PHOENIX - All-star center Amare Stoudemire and Phoenix Suns teammate Boris Diaw were suspended yesterday for one game for leaving the bench after Robert Horry's flagrant foul of Steve Nash in Game 4 of the Suns' Western Conference semifinal against San Antonio.

The NBA also announced Horry was suspended two games for his actions with 18 seconds remaining in the Suns' 104-98 victory at San Antonio on Monday night. Phoenix's victory evened the best-of-seven series at two games apiece.

All three players will miss tonight's Game 5 in Phoenix in the rough, intense showdown between two of the best teams in the NBA. Horry also will miss Friday night's Game 6 in San Antonio.

Horry was suspended for knocking Nash into the scorer's table and striking Raja Bell about the shoulders with a forearm, NBA executive vice president Stu Jackson said in a statement. Stoudemire and Diaw were suspended for leaving "the immediate vicinity of their bench" during the altercation.

The penalties are a severe blow to a Phoenix team that had rallied in the final minutes to beat the Spurs in San Antonio.

"This is a very unfortunate circumstance," Jackson said during a conference call. "No one here at the league office wants to suspend players [for] any game, much less a pivotal game in the second round of a playoff series. But the rule, however, is the rule, and we intend to apply it consistently."

Stoudemire, a first-team all-NBA selection, is averaging team highs of 23.5 points and 10.3 rebounds in the series. His loss removes the Suns' imposing inside presence. Phoenix's problems are compounded by the absence of Diaw, who started when Stoudemire missed all but three games last season because of surgeries on both knees.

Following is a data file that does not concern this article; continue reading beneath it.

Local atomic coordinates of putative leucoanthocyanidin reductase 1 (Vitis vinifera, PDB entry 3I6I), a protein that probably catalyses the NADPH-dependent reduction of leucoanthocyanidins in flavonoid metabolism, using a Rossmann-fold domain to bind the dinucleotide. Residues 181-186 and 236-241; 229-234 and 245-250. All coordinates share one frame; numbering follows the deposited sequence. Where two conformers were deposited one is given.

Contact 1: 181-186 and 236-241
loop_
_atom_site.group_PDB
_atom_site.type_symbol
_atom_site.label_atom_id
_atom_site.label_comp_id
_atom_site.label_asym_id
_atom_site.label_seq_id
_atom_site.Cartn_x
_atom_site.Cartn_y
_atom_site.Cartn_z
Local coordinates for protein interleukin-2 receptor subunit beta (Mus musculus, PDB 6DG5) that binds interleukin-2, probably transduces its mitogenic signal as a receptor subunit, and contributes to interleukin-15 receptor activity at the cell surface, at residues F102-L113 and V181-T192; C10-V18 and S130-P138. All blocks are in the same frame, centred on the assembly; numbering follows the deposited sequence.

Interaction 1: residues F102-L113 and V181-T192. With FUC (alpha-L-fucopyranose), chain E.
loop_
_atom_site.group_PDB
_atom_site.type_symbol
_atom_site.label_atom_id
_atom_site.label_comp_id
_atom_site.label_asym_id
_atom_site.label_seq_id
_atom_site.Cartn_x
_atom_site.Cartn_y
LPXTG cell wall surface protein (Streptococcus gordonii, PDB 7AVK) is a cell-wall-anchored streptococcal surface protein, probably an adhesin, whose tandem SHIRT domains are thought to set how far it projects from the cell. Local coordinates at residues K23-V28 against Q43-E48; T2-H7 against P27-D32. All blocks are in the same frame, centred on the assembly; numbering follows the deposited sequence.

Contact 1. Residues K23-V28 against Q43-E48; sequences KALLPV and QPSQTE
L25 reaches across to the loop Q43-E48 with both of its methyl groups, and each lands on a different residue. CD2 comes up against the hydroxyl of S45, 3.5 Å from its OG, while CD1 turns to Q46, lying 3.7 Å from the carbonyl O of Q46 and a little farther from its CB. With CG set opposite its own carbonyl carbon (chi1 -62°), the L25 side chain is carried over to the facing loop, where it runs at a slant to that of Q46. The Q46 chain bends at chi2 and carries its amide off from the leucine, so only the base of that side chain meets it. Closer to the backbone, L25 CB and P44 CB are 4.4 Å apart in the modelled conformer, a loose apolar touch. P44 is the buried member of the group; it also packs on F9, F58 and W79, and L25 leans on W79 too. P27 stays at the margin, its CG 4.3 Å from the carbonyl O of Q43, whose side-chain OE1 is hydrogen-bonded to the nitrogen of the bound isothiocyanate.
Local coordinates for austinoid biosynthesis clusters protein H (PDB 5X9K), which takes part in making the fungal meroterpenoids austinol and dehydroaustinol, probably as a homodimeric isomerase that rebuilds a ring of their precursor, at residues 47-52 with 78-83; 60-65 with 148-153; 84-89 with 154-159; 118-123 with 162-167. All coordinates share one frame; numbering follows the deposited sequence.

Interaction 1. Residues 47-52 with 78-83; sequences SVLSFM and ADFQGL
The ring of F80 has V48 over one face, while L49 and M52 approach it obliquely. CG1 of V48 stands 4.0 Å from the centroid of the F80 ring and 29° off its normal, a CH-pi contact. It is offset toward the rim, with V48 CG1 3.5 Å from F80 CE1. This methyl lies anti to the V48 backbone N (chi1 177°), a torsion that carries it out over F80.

Horry, meanwhile, is a role player best known for his clutch three-pointers. He has scored 4.8 points per game.

"I feel it's terribly wrong," Suns owner Robert Sarver said. "I feel we've been unjustly penalized for the fact that we played a clean, hard game. I feel if any team should have been penalized in this series, it should be the Spurs and it shouldn't be us. I feel like I've just been punched in the gut."

Asked if he thought it was a fair decision, Jackson said, "It's not a matter of fairness, it's a matter of correctness, and this is the right decision at this point in time."

Jackson said it was clear that Stoudemire and Diaw had violated the rule, saying they were "20 to 25 feet" from their seats.

"Both players stood and made their way toward the altercation which occurred on the court," Jackson said. "They did not remain in the bench area."

The Suns' coaches quickly pushed the two players back to the bench, but the damage had been done, even though neither player reached the confrontation.

The suspensions deflate a Suns team that finished Game 4 with a 16-3 run to regain home-court advantage.

"I think we had the momentum going," Sarver said, "and for Robert Horry to be rewarded like that, to me, is unbelievable. I can't see the justice in it, but it is what it is. We'll play hard and do the best we can."

Sarver said that seeking a change in the rule would be at the top of his agenda for next season.

"The team that plays dirty should not be rewarded, and the team that plays fair should not be penalized," he said.

Sarver wasn't counting his severely depleted team out.

"When you've got Nash and Raja and Kurt [Thomas] and Leandro [Barbosa] on the court, you can't bet against them no matter what the odds are, but I just feel horrible about it," Sarver said. "The guys played so well last night. They were so gritty and they hung tough and they beat the Spurs at their own game."